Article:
The manager of Nome's Dream Theater summoned the police chief to arrest teenager Alberta Schenck and haul her off to jail.
Sound off on the important issues at
Her crime? She was an Alaska Native in 1944. And, she was sitting in the movie theater's whites-only section. Many Alaskans alive today remember that injustice, along with store signs that read: "No Natives, No Dogs."
Schenck's defiance of injustice came 11 years before Rosa Parks refused to give up her bus seat to a white man in Alabama in 1955.
On April 3, Alaskans have another rendezvous with discrimination, this time at the polls. We will decide whether to reject the "bad old days," when Natives, African-Americans and women faced racism, hatred and discrimination, or embrace the "good old days," when citizens have battled courageously for equality.
The ballot question in part reads: "Shall the legislature adopt a proposed amendment to the state constitution to be considered by voters at the 2008 general election that would prohibit the state ... from providing employment benefits to African-Americans, Alaska Natives or female partners of public employees."
OK, we're just kidding. Actually, we're not being asked to take health care benefits from blacks, Natives and women-only from same-gender partners. But surely you see our point.
Americans are familiar with discrimination. In the South in the 1950s, majority whites fought fiercely to preserve racial segregation.
Alaska Natives were finally allowed to vote in 1915, but until 1924, only if first "approved" by local whites as well as a district judge who deemed them sufficiently "civilized." Then after the U.S. Congress made all Natives citizens, Alaska lawmakers responded immediately in 1925 with restrictions specifically targeting Natives, including requiring an English literacy test in order to vote. Alaskans sanctioned that discrimination for decades until the state constitution finally rejected this blatantly prejudiced voting barrier in 1956.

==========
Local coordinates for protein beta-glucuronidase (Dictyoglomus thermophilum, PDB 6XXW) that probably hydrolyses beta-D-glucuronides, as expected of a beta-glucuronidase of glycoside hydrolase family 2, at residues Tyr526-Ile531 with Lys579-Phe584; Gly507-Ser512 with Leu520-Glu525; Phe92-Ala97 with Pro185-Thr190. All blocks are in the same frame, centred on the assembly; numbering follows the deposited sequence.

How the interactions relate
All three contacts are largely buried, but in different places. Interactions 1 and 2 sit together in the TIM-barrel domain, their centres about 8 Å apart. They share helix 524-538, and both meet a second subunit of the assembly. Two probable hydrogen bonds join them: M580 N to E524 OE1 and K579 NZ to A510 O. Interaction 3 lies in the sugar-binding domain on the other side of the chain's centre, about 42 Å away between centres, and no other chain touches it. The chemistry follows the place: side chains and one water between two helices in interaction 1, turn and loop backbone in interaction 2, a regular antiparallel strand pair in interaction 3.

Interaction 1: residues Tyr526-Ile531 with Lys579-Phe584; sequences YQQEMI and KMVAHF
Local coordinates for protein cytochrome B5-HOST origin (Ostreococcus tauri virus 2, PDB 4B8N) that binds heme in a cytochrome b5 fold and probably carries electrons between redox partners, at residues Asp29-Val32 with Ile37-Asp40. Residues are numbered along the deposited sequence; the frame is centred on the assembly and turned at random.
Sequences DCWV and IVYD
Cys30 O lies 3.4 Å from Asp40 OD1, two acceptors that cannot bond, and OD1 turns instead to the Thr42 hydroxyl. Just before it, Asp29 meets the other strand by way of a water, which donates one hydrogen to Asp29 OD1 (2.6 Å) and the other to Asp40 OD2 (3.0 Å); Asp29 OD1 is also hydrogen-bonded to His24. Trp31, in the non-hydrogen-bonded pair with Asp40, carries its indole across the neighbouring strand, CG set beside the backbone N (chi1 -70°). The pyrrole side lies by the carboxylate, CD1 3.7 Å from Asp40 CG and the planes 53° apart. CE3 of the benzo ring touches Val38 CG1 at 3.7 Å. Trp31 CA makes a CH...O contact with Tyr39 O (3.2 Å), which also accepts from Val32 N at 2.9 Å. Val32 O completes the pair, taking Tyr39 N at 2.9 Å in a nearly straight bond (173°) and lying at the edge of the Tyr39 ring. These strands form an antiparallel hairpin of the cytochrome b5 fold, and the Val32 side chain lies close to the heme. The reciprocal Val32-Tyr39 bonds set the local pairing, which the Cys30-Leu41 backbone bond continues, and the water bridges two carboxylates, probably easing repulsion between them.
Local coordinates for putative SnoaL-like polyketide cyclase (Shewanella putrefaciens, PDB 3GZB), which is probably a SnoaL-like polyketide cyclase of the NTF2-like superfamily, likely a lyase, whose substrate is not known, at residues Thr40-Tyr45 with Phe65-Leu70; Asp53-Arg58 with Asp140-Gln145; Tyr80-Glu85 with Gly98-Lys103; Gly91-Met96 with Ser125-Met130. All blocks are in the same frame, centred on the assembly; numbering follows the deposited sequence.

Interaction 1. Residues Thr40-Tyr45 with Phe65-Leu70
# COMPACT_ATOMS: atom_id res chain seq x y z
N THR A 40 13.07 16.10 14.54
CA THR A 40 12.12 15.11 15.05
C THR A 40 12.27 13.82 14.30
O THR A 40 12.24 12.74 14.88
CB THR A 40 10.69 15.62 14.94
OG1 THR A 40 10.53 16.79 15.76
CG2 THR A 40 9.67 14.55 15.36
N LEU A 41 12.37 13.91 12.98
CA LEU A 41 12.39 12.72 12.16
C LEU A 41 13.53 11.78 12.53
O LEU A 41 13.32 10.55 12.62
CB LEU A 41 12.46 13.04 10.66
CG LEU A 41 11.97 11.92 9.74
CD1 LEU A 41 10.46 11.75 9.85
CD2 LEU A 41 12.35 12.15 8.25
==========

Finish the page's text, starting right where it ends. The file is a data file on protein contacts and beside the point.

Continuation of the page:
Times change. On Tuesday Alaskans head to the polls to advise legislators whether to strip some Alaskan families of their health insurance and other benefits. In the world's wealthiest nation, 46 million Americans live without health insurance. Why would Alaskans add to this problem by banning more people, our own neighbors, from receiving basic benefits?
Alaska's and America's Constitutions are designed to protect citizens from the "tyranny of the majority," especially when injustice enjoys popular support, such as against same-gender partners. Historically, for example, U.S. Supreme Court rulings have integrated schools, guaranteed women's rights, and asserted free speech when majority votes could have stunted social progress.
In 2005 Alaska's Supreme Court ruled unanimously that everyone deserves equal pay for equal work, including health care benefits. Obviously all this "same sex" talk can irritate people, the same way many Alaskan voters once felt threatened by social equity for Natives, women and blacks. Eventually, societies do come around, sometimes on their own, sometimes through court rulings.
In the 1940s Ernest Gruening, Alaska's territorial governor, fought hard for equality, but the legislature balked. Then Alberta Schenck wired Gruening about her theater incident, inspiring him to make one more push with help from legendary Native leader Elizabeth Peratovich.
During consideration of anti-discrimination legislation in Alaska's territorial capitol in 1945, Peratovich had listened that day to racist testimony from the senate floor.
Speaking from the heart, Peratovich described racism and cruelty her family faced in Alaska, including discrimination in housing and "No Natives or Dogs Allowed" signs in business windows. After she spoke, senators passed the Alaska Civil Rights Act on an 11-5 vote.
People pushing Tuesday's advisory vote want us to use our much-admired state constitution to take away health care benefits from fellow Alaskans. Will we vote "yes" on April 3 for popular discrimination or "no" for equality for all Alaskan families?
Susan Andrews and John Creed are humanities professors at Chukchi College, a branch of the University of Alaska in Kotzebue.
© 2016. All Rights Reserved. | Contact Us